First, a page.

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XML in Action : Page 3

You know who they are—they're the people and toomakers that the rest of us look to when we're trying to figure out a new technology. They are the innovators.


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XML Innovator: Aimee Lingman
"To me, XML makes sense. It makes sense in a way that HTML does not. I feel as though we're all just using HTML because it's there, not because it's really doing what we want it to do."

Name: Aimee Lingman
Company: Sundial Studios
Title: Co-Owner, Project Manager

Silicon Alley-based Sundial Studios is a Web developer/consulting firm. Clients include Club Nautilus, CRC Communications, Web Cinema and Delta Three. Special projects include as Jewish Web Week, and Click on Judaism, as well as holiday promotions, (one of which was a Project Cool sighting): Valentino: A Different Kind of Cupid and Sundial M for Murder. Co-Owner Aimee Lingman (shown here with partner Kevin Beimers) also freelances as a Web Developer for the Sci-Fi channel.



You said you are writing a paper on XML. Why are you doing this?

"I chose to write the paper to move towards an advanced degree with a Canadian University (Lakehead University in Ontario), but the reason I chose XML is because I would be able to use the knowledge with my company, Sundial. I reasoned that I would eventually have to learn XML to continue with web development, so why not learn and get a credit!

"The XML paper is about the history of the web, leading up to the need for XML, and it covers a brief tutorial on how to learn to program in XML. I've tried to write the paper so that I could learn from it, if I were to run across it on the web."

Why did you decide to use XML?

"As a Web developer, I can see XML reaching the same and greater level of popularity as HTML, with many more uses. To me, XML makes sense. it makes sense in a way that HTML does not. I feel as though we're all just using HTML because it's there, not because it's really doing what we want it to do. Now, with XML, the learning curve is slightly higher, but the uses far outweigh this curve."

"I consider HTML to be like duct tape and now we finally have the tools do do what we've been trying to piece together with HTML. It's (XML) revolutionary and as soon as people realize that, it will spread like wildfire."

It sounds like you think XML is worth it...but many developers feel the tools for XML aren't there...and that it is extremely time-consuming.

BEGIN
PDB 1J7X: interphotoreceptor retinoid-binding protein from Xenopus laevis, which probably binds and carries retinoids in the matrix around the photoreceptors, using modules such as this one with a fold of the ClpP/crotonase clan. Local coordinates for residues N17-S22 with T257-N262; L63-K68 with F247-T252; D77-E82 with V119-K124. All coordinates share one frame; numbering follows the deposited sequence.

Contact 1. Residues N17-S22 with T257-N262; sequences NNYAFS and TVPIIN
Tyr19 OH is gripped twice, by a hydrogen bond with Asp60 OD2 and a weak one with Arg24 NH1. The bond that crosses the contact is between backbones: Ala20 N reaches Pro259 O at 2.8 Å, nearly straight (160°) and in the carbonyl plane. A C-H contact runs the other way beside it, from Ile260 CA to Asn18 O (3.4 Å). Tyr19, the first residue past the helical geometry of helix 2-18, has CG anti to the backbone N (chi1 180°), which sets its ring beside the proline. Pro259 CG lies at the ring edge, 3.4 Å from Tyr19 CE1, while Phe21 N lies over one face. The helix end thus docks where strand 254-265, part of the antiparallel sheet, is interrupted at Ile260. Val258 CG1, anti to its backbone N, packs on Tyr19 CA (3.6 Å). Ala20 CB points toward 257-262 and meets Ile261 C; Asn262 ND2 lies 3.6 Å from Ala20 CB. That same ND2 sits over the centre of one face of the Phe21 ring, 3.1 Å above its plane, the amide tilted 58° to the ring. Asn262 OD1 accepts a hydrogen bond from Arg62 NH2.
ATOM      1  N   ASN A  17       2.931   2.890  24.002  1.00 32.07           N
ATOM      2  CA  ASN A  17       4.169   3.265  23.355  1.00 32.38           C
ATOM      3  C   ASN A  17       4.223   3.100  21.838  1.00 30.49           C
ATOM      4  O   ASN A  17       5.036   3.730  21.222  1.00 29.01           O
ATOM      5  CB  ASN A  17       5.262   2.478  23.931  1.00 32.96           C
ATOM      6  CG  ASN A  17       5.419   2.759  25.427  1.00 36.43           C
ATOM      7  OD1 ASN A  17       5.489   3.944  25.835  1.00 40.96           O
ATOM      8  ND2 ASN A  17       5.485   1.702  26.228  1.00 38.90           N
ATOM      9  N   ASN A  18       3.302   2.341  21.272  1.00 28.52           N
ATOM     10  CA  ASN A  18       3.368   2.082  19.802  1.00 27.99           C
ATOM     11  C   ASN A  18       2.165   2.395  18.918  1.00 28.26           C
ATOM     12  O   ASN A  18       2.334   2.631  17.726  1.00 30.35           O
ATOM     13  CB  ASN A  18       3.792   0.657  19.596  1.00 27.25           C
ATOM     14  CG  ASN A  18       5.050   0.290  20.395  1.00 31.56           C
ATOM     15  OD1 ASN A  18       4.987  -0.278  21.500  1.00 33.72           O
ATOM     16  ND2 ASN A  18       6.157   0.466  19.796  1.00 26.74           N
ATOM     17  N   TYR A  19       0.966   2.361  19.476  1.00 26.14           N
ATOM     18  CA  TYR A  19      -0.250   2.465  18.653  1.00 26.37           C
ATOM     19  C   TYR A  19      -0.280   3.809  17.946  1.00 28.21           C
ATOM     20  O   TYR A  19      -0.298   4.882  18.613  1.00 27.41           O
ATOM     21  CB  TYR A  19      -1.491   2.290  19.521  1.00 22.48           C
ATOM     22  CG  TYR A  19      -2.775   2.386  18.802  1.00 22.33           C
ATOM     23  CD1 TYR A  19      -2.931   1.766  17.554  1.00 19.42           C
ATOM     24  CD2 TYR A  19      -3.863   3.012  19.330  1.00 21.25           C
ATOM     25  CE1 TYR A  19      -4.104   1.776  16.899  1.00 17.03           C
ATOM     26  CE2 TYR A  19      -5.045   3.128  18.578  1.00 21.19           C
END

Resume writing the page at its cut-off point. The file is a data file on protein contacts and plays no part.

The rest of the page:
"It sounds to me as though these developers are forgetting the early days of HTML, or heck, even Java! With any new language, we are going to have a brief period of time where the development tools aren't there. It's going to be our support of the language that makes it profitable for companies to develop the software we need. And there are already a few useful tools on the market. Everything is in it's early stages, of course, but developing quickly. XML makes too much sense and is too useful for us not to move forward. "

What is the most difficult part of pitching the benefits of XML to potential clients?

"The toughest thing is explaining why we should redevelop a site or spend additional time creating a site with XML. A lot of companies are satisfied with HTML and so why spend the extra money?

"The angle I'll be taking is that it's a case of building the house with duct tape or building it with nails and screws. It'll last longer and you'll be happier with the final product."

So what are those benefits?

"The advantages of XML are multiple, but basically, XML allows us to identify data and the contents of a page, as opposed to blindly using HTML to layout the page without specifying what it's contents are. Sure, we've had meta-tags and such, but we all know how true the contents of meta-tags can be sometimes, don't we!

"But this is not to say that XML is going to be here in the next two months, it's going to take a while for people to get their heads around the benefits of XML. The biggest problem is that it has to be easy to develop with, and XSL has to be pushed right alongside of XML or else there is that nasty question of "yeah, but what can be done with it?

"My company has several publication clients and I can see us eventually using XML to handle the updating, archiving and searching of those sites. We will, in a sense, finally be putting things into the right file folder in the digital cabinet, instead of in a pile on the floor. It will be quite refreshing! Of course, this process with take time and money, but it will slowly be done."

What tools are you using for XML?

"XML Pro. I've found that's it's a great beginner's tool and can really help you stick to valid documents, which is one thing that an HTML coder needs!"





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